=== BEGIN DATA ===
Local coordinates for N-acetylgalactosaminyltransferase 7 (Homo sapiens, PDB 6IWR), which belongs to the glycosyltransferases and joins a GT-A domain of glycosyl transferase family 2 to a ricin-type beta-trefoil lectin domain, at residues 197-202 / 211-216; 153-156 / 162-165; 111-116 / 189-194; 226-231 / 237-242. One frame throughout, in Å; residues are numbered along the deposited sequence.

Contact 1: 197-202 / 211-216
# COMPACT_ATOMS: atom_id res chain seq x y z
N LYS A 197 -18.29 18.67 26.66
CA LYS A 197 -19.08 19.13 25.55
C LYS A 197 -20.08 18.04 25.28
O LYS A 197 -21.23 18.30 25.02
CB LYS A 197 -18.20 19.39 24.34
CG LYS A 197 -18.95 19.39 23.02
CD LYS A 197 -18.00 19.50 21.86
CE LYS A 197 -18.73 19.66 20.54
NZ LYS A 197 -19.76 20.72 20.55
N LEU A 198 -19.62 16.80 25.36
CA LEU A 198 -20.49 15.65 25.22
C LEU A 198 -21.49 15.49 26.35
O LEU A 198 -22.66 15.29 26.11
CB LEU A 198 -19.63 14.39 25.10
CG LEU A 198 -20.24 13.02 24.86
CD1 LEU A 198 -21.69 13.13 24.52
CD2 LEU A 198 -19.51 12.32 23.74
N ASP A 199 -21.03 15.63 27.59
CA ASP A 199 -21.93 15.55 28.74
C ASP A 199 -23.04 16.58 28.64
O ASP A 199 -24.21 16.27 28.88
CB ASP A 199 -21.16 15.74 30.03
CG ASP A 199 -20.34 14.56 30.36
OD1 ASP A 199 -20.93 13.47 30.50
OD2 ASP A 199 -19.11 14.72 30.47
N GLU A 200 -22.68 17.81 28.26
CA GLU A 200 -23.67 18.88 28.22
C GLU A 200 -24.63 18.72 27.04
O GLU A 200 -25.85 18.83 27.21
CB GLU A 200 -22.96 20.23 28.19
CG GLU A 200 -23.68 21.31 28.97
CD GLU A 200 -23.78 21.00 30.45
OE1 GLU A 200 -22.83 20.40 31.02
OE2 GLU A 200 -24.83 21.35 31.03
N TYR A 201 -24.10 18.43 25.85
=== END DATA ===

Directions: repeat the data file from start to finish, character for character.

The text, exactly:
Local coordinates for N-acetylgalactosaminyltransferase 7 (Homo sapiens, PDB 6IWR), which belongs to the glycosyltransferases and joins a GT-A domain of glycosyl transferase family 2 to a ricin-type beta-trefoil lectin domain, at residues 197-202 / 211-216; 153-156 / 162-165; 111-116 / 189-194; 226-231 / 237-242. One frame throughout, in Å; residues are numbered along the deposited sequence.

Contact 1: 197-202 / 211-216
# COMPACT_ATOMS: atom_id res chain seq x y z
N LYS A 197 -18.29 18.67 26.66
CA LYS A 197 -19.08 19.13 25.55
C LYS A 197 -20.08 18.04 25.28
O LYS A 197 -21.23 18.30 25.02
CB LYS A 197 -18.20 19.39 24.34
CG LYS A 197 -18.95 19.39 23.02
CD LYS A 197 -18.00 19.50 21.86
CE LYS A 197 -18.73 19.66 20.54
NZ LYS A 197 -19.76 20.72 20.55
N LEU A 198 -19.62 16.80 25.36
CA LEU A 198 -20.49 15.65 25.22
C LEU A 198 -21.49 15.49 26.35
O LEU A 198 -22.66 15.29 26.11
CB LEU A 198 -19.63 14.39 25.10
CG LEU A 198 -20.24 13.02 24.86
CD1 LEU A 198 -21.69 13.13 24.52
CD2 LEU A 198 -19.51 12.32 23.74
N ASP A 199 -21.03 15.63 27.59
CA ASP A 199 -21.93 15.55 28.74
C ASP A 199 -23.04 16.58 28.64
O ASP A 199 -24.21 16.27 28.88
CB ASP A 199 -21.16 15.74 30.03
CG ASP A 199 -20.34 14.56 30.36
OD1 ASP A 199 -20.93 13.47 30.50
OD2 ASP A 199 -19.11 14.72 30.47
N GLU A 200 -22.68 17.81 28.26
CA GLU A 200 -23.67 18.88 28.22
C GLU A 200 -24.63 18.72 27.04
O GLU A 200 -25.85 18.83 27.21
CB GLU A 200 -22.96 20.23 28.19
CG GLU A 200 -23.68 21.31 28.97
CD GLU A 200 -23.78 21.00 30.45
OE1 GLU A 200 -22.83 20.40 31.02
OE2 GLU A 200 -24.83 21.35 31.03
N TYR A 201 -24.10 18.43 25.85